Video clips on interpersonally difficult situations were shown to engage participants in mentalizing and demonstrate core theoretical concepts. Core theoretical concepts (e.g., defining mentalizing and stress-related mentalizing problems) and related skills were taught and practiced in group exercises and real- and role plays in small groups, including how to engage in self- and other-focused reflections, maintain and communicate a mentalizing stance in stressful situations, and how to repair ruptures in the relationship. Additionally, specific MBT techniques (e.g., stop, stand, and rewind) and supplementary tools (e.g., checklist for mentalization-based work involving for example questions on the practitioners perception of the family during the last visit in black/white or multifaceted) were taught and practiced in role plays. Home visitors’ experiences with all real- and role plays, and their perceived learning outcome were afterwards discussed within the larger group. To maximize the effect on interactions within the home visiting context, participants were encouraged to individual reflections on their working relationships and the discussion of personally relevant situations that affected the working relationship with families in the group.
The training was conducted by two female trainers who were trained in MBT (AKG and SH). Throughout the training, the trainers modelled a mentalizing stance in discussions about home visitors’ personal experiences and by pointing out moments where they struggled to do so, both in their communications with participants and with each other. Fidelity was ensured by following a training manual  that provided specific guidelines for each of the trainings’ sections as well as supporting training materials. In addition, the training was video recorded and the implemented training elements were checked against the training manual by the two trainers. All elements were implemented according to the training manual.
The 10-page brochure covered the same core theoretical concepts in the day-long training along with illustrative examples and case descriptions relevant to ECI. One item included in T1 (‘knowledge about mentalization’) was used as a measure of whether the brochure was read as an estimate of fidelity.
Working alliance inventory (WAI)
The WAI assesses the quality of a therapeutic relationship . It has robust reliability  and good validity . The WAI is comprised of 16 items scored on a 5-point Likert scale (rarely to always); higher scores signify a better working alliance with the client, according to the practitioner. The item wording was adapted to fit the context of ECI. Cronbach’s α was 0.91.
Therapists’ work involvement scales (TWIS)
The TWIS [41, 42] assess the quality of therapeutic engagement in the working relationship utilizing two scales: healing involvement (TWIS heal) and stressful involvement (TWIS stress). The scales obtained good validity and satisfactory reliability . The TWIS contains 52 items which score on a 6-point Likert scale (none/not at all/never to many/very/very often) or a 4-point Likert scale (never to very often). We adopted the wording to the context of ECI. Cronbach’s α was 0.80 (TWIS heal) and 0.83 (TWIS stress).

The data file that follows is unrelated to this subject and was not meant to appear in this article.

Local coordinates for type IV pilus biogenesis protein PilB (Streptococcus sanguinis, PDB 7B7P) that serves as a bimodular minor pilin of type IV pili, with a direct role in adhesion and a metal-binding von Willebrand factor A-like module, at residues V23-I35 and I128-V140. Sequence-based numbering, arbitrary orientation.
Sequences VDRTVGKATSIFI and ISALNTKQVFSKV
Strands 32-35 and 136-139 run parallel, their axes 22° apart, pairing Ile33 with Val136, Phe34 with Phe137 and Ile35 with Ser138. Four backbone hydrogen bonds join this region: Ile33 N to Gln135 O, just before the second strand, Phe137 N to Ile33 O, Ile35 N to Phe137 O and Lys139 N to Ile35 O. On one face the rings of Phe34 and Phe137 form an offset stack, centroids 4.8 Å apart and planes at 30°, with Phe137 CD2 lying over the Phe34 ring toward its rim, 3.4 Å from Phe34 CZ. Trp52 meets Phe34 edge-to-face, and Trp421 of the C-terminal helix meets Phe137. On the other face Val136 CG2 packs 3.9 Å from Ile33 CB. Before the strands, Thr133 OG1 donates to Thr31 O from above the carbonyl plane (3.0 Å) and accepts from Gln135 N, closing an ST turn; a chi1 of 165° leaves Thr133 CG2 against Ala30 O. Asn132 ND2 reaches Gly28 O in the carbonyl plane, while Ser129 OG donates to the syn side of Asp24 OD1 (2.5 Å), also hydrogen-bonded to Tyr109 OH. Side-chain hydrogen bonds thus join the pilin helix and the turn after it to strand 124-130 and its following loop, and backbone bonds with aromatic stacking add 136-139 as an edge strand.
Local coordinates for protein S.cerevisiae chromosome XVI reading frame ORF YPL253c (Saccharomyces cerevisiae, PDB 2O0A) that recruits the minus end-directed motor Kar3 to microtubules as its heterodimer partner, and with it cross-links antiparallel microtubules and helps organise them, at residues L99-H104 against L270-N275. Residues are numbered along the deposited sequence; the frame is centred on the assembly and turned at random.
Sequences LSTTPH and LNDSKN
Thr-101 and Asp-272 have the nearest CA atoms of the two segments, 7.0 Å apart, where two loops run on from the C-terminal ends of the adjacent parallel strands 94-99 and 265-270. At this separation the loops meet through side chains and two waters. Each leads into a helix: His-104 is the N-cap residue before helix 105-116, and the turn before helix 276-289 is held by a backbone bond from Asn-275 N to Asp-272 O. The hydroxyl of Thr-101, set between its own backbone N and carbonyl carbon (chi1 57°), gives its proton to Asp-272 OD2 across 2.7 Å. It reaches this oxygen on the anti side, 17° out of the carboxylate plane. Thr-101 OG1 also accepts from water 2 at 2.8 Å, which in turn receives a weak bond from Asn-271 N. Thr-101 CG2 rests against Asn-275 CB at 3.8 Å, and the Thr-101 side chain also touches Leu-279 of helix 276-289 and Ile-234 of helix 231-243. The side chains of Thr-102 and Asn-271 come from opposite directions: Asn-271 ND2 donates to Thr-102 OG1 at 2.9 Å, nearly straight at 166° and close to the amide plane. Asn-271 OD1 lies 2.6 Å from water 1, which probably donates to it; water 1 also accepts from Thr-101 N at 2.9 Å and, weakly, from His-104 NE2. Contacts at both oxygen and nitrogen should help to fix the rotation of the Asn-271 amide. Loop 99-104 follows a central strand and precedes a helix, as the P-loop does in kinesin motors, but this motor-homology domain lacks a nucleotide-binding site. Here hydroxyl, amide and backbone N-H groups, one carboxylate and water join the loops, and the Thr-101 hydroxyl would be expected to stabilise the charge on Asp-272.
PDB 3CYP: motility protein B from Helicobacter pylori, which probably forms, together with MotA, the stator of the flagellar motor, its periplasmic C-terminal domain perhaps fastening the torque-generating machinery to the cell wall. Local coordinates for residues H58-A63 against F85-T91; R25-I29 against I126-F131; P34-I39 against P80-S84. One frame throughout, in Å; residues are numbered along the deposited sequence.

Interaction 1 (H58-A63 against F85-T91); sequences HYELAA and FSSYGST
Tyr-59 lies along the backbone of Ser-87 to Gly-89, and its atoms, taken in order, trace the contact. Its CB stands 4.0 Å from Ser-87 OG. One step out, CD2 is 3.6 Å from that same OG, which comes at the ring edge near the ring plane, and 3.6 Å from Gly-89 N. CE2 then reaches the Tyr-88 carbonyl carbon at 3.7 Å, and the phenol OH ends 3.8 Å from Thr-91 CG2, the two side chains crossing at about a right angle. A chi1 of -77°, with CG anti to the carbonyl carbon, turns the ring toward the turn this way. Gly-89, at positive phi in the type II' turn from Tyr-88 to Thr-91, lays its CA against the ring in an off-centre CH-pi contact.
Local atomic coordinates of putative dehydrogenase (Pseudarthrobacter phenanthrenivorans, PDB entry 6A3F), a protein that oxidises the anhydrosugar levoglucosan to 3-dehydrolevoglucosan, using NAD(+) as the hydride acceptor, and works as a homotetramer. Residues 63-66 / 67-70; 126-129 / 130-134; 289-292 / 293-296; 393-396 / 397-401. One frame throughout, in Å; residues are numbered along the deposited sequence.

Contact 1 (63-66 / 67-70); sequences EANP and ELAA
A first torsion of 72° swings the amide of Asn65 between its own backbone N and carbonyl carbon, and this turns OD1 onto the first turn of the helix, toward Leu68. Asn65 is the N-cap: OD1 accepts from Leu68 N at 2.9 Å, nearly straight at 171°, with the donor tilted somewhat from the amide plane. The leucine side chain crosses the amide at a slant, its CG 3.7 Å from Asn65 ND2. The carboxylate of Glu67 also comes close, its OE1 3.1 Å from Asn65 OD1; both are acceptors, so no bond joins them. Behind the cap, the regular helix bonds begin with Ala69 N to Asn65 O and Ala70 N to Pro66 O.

Interpersonal reactivity index (IRI)
Two scales of the IRI  were used to assess empathy: change of perspective (cognitive dimension of empathy) and personal distress in emotionally difficult situations (emotional dimension of empathy) (4 items each, scoring on a 5-point Likert scale ranging from does not describe me well to describes me very well). The IRI has very good reliability and validity . Change of perspective had an α of 0.84 and personal distress had an α of 0.79.
Generalized self-efficacy scale (GSES)
The GSES  reliably and validly assesses perceived self-efficacy with 10 items scored on a 4-point Likert scale (not true to completely true) with higher scores indicating more self-efficacy. Cronbach’s α was 0.83.
We utilized a range of measures for the different components of mentalizing due to the complexity of the construct  as well as the lack of previous training studies in this specific population. Self-report measures assessed attributional complexity, metacognition, and reflective functioning. The five-minute speech sample was coded using an observer-based measure to assess mind-mindedness while discussing a difficult interpersonal situation.
Attributional complexity scale-short (ACS)
Interest in mentalization was assessed with the ACS . The questionnaire has been validated and contains seven items. In this study, it scored on a 5-point Likert scale ranging from completely wrong (1) to completely correct (5). Higher scores signify higher interest in mentalizing. Cronbach’s α was 0.81.
Metacognition self-assessment scale (MSAS)
The MSAS’ mastery scale assesses metacognition in problem solving (i.e., strategies which individuals use to exploit their knowledge of themselves and of others to solve psychological and interpersonal problems) and has sufficient validity and reliability . The scale consists of five items which score on a 5-point Likert scale (almost never to almost always) with higher scores signifying more metacognition. This study is the first to use MSAS in a German sample; thus, it was translated via back-and-forth translation (English to German). The German MSAS had not been validated before. A Cronbach’s α of 0.71 in this study points towards a satisfying internal consistency.